Huahine Island French Polynesia

Huaine Island French Polynesia

Hua Hine is an island between the Society Islands, in French Polynesia, an overseas territory of France in the Pacific. Hua Hine is flawlessly tropical and effortlessly Polynesian. The resort is also located on the most beautiful beach of the island! Hua Hine is probably the most picturesque island in French Polynesia. Polynesia includes volcanic islands of great beauty and small atolls scattered across the eastern South Pacific, far from civilization.

About Huahine as my favourite island in the South Pacific

I had a picture of what my island of dreams would look like when I planned my South Pacific voyage. There would be nice countryside, the shores, jungle, ruins, lakes and volcanos, along with welcoming natives, good dining, the capacity to attend with a reasonable price, and many opportunities for activity.

I' m glad to say I found an island just like that. It' Huahine and it' s perfec. Here is what made it the high point of my South Pacific month: Huahine was one of the least expensive island I have ever been to in French Polynesia and the South Pacific in general.

but this is a paradisiacal island in the Pacific Ocean, in a land considered one of the most pricey in the underworld. It was a ten minutes stroll from the best beaches on the island (and probably the best I've found in French Polynesia!), and a whole host of great places to eat.

If you want to stay overnight for less, you can go to Hiva Lake ($12 per overnight stay for a tent), where the island is best for windsurfing, and there are a few other inns on HotelsCombined for about $40 per overnight stay. I' m guessing I just didn't believe how I was torn off on Huahine, and I'd definitely felt this way on other South Pacific Isles - I'm looking at you and your groceries awards, Aitutaki.

The best one I would go to in French Polynesia was on Bora Bora, but it was this beautiful Huahine Bay that took my throat. The Fare Beaches sandy beaches were bright pink, smooth as powdered sugars, a clear sea that was clear to my toe and clear to my throat, and a nice sea that was cozy.

It was also encircled by a wonderful landscape: palms back from the shore and a jungle-covered vulcano further upcountry. The Huahine is one of the most sparsely inhabited of the Society Isles and is not full of people. Only eight small towns around the 20 miles away island and 5,000 inhabitants, it is enough to jump on a bike and ride for a few moments to make you think you are on a privately owned island.

That picture of the shore I post upstairs? This was not an ingenious approach to make it look like I had it all for myself: it was just everyone who was on the shore! Off the coast, the island is just as serene. I saw some ruined buildings and I had them all to myself.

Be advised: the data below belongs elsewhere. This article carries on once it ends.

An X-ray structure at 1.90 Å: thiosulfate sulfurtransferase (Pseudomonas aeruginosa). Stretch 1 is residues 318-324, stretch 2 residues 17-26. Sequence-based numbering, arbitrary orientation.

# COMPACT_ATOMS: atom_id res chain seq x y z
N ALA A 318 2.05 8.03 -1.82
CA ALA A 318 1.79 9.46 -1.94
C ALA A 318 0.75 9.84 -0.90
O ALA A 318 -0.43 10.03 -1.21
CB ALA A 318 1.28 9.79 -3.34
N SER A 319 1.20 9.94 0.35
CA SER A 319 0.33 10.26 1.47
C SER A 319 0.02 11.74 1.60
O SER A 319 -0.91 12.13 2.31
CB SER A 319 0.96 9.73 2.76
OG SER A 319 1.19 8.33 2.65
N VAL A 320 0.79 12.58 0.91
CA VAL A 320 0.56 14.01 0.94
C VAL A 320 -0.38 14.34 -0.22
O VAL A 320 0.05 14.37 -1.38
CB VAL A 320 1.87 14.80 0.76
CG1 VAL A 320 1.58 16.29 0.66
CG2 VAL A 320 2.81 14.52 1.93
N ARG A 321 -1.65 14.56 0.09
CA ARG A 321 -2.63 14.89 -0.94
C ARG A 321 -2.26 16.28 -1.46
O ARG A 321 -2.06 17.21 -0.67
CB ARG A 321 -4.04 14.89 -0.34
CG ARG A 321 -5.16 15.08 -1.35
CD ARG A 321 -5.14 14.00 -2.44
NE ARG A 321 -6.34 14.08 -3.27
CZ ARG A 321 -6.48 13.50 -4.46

It is not too much of a surprise in some ways, have you even gotten to know about Huahine? It is also a shock, because Huahine is a 30-minute trip from Tahiti and a 30-minute trip from Bora Bora. In all honesty, unlike some places I have been to ( "Maafushi" in the Maldives, which I recently learnt, is now overcrowded with visitors and has unearthed its nice beach), I don't think it will improve in the near future.

There' s intentionally not much tourist facilities on the island, there are no big hotel or resort, and I haven't seen or heard any work. If Huahine is not made known in any way, I imagine it will be missed for many years to the benefit of Tahiti and Bora Bora.

Wherever you are in Huahine and which way you look, I promise there will be something nice ahead of you. Huahine is said to have the same importance as Easter Island, which is quite chilly, I think. Not someone who enjoys ruin.

But, in all huahine, it is seriously shrouded in old Polyynesian remains, and they are all free to go and climb. The one thing I have been most enthusiastic about in Huahine is the holy blue-eyed eel. I' ve been on the island for three nights and felt like there was so much more I would have liked to see.

The Huahine consists of two large islets, which are linked by a small stripe of country. I' ve seen maybe a fourth of one of the island and none of the others. I' ve been missing so many nice sandy spots, and I wanted to see the ones where the natives are surfing to see what they're like.

While I was trying different walks to view points around the vulcano, it was drizzling. I' ve just overlooked the whole other island of Huahine. It feels like I could comfortably stay on this island for a whole weekend before I began to get pruritic legs. While I am working on French Polynesia, I plan to return to the area to see some of the other archipelagos.

But if I make it back, I'm hardly going to be able to get back to Huahine. Huahine sounds like your kind of paradise island?

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